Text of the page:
A: I do, and I'm actually surprised that more bands aren't using podcasting to help promote their music. We actually interviewed a band that released a podcast before they even had all their members. The podcast chronicled their journey as they found the final member and wrote songs, recorded and so on. It immediately caught the attention of the folks over in the iTunes podcast section, and the band's podcast received a front page feature before they had even played a show. By the time they had all their members and started playing out, people were coming out wearing the bands t-shirts they were selling through their website. The fans really felt a connection to the band. I will say though, for a band to have a podcast that builds their fan base, it must have a couple key components. 1. It must have a point - It can't be people goofing off in front of a mic or telling inside jokes 2. It must draw the listener into the bands story - Save the shameless self promotion(They probably already are a fan) and give them the real you. 3. It has to be consistent - quite possibly the hardest part. Nobody will be interested in it if you do one episode every couple months. I'm actually in a new band here in Portland, and we have a podcast in the works. We've spent so much time really trying to define what it will be and how it will work just to make sure that it becomes a part of what we do. If we just made a random haphazard stab at it, it would be doomed from the beginning.

Sunday, January 11, 2009

Cyber PR 2008 Holiday Fundraiser raises $850 for Charity!

Our Cyber PR Holiday Fundraiser for 2008 was a success! The goal of the Cyber PR Campaign was to bring musicians to make a difference. Because of our participants we were able to raise a total of $850 for charity!

Here are our prize winners:

Silver Tinsel Winner
Andrew Hand - Charity: World Hunger Year & Musicians on Call
Raising $125 they will be receiving a copy of my brand-new Sound Advice DVD featuring Derek Sivers – 82 minutes of our best marketing and PR tips.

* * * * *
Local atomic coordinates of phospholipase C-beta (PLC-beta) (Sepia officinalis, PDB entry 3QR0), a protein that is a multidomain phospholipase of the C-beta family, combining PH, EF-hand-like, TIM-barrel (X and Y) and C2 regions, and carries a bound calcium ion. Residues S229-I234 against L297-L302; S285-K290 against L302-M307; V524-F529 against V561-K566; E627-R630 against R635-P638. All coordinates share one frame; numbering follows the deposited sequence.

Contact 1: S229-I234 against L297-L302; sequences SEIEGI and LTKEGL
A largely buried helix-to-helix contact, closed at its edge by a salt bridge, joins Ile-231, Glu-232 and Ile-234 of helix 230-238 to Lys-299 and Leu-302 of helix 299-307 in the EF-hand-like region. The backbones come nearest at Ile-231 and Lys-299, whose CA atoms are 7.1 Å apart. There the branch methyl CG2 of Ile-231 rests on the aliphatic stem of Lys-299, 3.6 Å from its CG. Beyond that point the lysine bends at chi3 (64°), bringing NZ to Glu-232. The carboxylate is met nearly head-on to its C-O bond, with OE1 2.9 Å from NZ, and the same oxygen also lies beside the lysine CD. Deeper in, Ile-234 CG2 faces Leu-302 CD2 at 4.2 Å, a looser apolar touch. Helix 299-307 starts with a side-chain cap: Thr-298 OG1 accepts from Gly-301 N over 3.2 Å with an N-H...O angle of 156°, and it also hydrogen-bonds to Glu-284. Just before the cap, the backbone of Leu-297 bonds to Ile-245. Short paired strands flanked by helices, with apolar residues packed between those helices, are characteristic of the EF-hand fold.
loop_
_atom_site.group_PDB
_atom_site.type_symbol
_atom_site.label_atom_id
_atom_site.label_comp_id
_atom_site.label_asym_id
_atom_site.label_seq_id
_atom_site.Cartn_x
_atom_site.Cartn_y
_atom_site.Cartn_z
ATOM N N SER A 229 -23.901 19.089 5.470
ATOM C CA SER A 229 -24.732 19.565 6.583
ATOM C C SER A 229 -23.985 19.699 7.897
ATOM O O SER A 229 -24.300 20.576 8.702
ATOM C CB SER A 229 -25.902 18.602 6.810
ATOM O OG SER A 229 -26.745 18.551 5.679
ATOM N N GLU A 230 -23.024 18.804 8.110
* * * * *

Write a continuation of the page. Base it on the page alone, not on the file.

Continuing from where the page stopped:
Sparkly Lights Winner
Tom St. Louis- Charity: Sleeping Children Around the World
Raising $300 they will receive my “Music Success In 9 Weeks” book and the Sound Advice DVD, plus they will get full access to my closed private online Mastermind website for life.

And our Grand Prize Winner who raised the most was:
Jana Mashonee - Charity: Jana’s Kids
She will receive the Sparkly Lights prize package of Raising a whopping $425 she will receive my “Music Success In 9 Weeks” book and the Sound Advice DVD, plus get full access to my closed private online Mastermind website for life. We will also send her my Musicians Web 2.0 Boot Camp.

We would like to send a big THANK YOU to all of our participants including those who helped promote the fundraiser!

Sunday, January 4, 2009

Sound Advice Ezine- Acknowledge Your Notable Accomplishments of 2008

Acknowledge Your Notable Accomplishments of 2008

During times like this when the television and the newspapers seem to be chock full of only doom and gloom, it is an appropriate exercise and it is simple. Here it is:

Write down at least 20 notable accomplishments that you have achieved over the past twelve months. They don't all have to be music-related, of course. Some of them can be things that are happening in your family, or at work, if your work is not being a full-time musician. Some examples are:

• Released an album
• Made 30 new friends on Facebook
• Played a benefit concert.
You get the idea...

When you have written them all, take a look at them, fold them up, and carry them around with you in your wallet. The next time you're faced with the doom and gloom, read them to yourself and acknowledge what you've done.

Bonus round, write down your lifetime accomplishments on the other side of the paper.

Happy holidays and may you have a healthy and successful 2009!
Cyber PR!